Steam Adding Creativity Software in September - Important Context for SL's Move to Service
Steam is adding non-game creativity and productivity software tools to the service next month, a pretty major shift for Valve's online distribution service, which has only distributed games since its inception over a decade ago. At the risk of dating myself, I first chatted with Valve's Gabe Newell about it shortly after he announced the service at GDC 2002, and when I wrote an update in 2006, it only had 5 million monthly active users; since then, the userbase has grown to 40 million. Now, if I'm reading the announcement right, the plan is to also turn Steam into a cloud-based platform for creating and sharing content:
Many of the launch titles will take advantage of popular Steamworks features, such as easy installation, automatic updating, and the ability to save your work to your personal Steam Cloud space so your files may travel with you.
That announcement came shortly before Valve announced it's also adding more features for sharing user-generated game content:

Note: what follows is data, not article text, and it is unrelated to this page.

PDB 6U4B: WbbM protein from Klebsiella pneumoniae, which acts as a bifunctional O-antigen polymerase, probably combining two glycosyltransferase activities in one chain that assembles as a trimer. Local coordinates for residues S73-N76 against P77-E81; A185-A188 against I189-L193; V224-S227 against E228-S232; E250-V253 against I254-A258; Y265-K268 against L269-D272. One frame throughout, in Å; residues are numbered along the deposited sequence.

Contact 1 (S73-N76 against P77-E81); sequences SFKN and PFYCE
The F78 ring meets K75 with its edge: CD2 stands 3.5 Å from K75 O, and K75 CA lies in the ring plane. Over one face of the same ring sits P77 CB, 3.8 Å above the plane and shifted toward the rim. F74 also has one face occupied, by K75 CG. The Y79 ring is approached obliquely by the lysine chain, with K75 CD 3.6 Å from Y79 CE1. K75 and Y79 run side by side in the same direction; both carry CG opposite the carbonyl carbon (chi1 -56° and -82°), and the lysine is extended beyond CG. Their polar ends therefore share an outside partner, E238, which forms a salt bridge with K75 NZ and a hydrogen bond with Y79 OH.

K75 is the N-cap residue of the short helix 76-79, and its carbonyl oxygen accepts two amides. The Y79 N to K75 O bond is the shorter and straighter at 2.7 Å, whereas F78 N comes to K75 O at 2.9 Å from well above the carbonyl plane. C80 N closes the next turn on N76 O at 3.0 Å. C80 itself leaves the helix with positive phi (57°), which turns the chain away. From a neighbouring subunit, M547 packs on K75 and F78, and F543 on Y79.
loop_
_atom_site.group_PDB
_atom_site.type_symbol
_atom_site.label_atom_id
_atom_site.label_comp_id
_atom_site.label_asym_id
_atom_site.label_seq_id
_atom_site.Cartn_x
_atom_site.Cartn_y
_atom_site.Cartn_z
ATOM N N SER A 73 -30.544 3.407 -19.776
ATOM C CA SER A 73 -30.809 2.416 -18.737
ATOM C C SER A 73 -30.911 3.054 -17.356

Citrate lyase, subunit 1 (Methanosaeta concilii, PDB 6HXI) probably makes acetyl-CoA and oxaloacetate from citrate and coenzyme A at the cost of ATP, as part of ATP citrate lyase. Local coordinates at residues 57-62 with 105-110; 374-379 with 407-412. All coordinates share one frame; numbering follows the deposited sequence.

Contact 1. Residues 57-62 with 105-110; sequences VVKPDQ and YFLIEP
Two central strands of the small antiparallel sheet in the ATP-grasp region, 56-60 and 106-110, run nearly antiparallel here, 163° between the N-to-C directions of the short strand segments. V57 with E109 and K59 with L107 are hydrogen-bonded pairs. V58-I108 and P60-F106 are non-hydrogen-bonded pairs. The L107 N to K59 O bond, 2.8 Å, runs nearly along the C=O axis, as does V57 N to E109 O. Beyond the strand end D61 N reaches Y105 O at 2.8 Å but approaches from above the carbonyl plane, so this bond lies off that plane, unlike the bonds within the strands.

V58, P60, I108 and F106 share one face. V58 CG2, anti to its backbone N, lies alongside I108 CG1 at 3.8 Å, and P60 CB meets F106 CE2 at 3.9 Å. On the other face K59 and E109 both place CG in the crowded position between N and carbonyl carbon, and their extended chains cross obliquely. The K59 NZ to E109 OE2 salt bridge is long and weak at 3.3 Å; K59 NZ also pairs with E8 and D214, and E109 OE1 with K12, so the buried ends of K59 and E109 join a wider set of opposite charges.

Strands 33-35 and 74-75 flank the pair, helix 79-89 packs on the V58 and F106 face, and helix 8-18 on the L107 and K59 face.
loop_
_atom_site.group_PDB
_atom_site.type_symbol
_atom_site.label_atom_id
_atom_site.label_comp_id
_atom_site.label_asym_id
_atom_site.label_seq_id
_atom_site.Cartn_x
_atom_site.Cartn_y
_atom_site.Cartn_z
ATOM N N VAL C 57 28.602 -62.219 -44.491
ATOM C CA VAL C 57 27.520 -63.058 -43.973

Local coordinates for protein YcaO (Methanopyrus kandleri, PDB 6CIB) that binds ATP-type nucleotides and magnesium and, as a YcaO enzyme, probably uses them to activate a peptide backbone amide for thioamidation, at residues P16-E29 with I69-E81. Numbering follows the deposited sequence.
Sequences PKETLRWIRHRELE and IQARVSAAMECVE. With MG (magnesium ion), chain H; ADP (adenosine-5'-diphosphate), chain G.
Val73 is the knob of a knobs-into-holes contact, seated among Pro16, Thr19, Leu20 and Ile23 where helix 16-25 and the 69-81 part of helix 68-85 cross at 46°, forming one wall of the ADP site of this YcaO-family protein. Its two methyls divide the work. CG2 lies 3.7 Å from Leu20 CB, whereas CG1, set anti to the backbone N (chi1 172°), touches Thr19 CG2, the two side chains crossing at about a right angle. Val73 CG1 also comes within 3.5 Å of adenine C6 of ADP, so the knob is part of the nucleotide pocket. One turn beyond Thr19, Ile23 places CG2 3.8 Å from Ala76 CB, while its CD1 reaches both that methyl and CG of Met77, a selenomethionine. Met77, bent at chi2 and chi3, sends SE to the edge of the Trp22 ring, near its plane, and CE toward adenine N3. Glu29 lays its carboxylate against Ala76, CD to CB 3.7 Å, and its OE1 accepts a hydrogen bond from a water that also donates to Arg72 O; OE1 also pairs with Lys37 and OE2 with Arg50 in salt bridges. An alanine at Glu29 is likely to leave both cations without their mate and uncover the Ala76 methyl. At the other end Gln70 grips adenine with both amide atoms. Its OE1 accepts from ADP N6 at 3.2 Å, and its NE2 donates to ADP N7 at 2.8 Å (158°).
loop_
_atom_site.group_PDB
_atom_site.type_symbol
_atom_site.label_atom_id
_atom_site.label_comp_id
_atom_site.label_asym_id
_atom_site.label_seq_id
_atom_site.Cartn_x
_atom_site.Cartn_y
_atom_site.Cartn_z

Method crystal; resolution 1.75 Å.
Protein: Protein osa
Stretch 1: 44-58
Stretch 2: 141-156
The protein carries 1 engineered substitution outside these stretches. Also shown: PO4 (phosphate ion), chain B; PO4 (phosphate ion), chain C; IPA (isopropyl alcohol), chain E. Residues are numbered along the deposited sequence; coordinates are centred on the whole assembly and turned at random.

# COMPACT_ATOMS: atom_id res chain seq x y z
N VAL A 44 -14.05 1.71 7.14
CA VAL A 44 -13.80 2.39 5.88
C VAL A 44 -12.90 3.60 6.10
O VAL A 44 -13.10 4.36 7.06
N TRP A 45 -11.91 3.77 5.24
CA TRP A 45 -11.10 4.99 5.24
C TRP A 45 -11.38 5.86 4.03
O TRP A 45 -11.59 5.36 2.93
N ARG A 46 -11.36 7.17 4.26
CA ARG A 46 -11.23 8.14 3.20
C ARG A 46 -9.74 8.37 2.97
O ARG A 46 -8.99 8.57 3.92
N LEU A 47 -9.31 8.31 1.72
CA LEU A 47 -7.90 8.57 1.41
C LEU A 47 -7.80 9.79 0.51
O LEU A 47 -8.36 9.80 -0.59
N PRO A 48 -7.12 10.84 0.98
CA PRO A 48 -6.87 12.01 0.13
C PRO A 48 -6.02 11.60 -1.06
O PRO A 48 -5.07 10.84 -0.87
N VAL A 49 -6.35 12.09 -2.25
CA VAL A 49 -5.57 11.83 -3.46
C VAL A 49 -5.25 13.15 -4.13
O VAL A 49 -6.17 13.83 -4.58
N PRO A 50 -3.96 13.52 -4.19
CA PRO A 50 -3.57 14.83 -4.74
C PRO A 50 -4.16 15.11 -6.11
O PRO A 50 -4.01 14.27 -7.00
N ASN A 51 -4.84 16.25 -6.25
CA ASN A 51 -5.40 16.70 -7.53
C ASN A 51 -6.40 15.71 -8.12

This update focuses on highlighting and enabling the best user-created screenshots, videos, and Workshop items for games across Steam while making it easier for the community to discuss their favorite games. Every game on Steam will have a new Game Hub. The Hubs highlight the most popular user-created screenshots, videos, and Steam Workshop items as rated by the community and combine it with related news, discussions, and comments for the game all in one central location.
For regular New World Notes readers, this is important context for understanding the recent news that Second Life is also coming to Steam. While SL will likely be marketed to the userbase as an online gaming platform, it'll also become a part of Steam after the service has shifted its focus from mere games to user-generated content around games and beyond games. If Linden Lab is smart about this (and since CEO Rod Humble is a game industry vet, I kind of think he is), they'll also market SL to the Steam community as a creativity tool for machinima, screenshots, 3D prototyping, and other content, which will in turn be shared on SL's Game Hub.
Hat tip: Bay Sweetwater, who has worthwhile thoughts about what this move means for machinima and other user-generated content.Tweet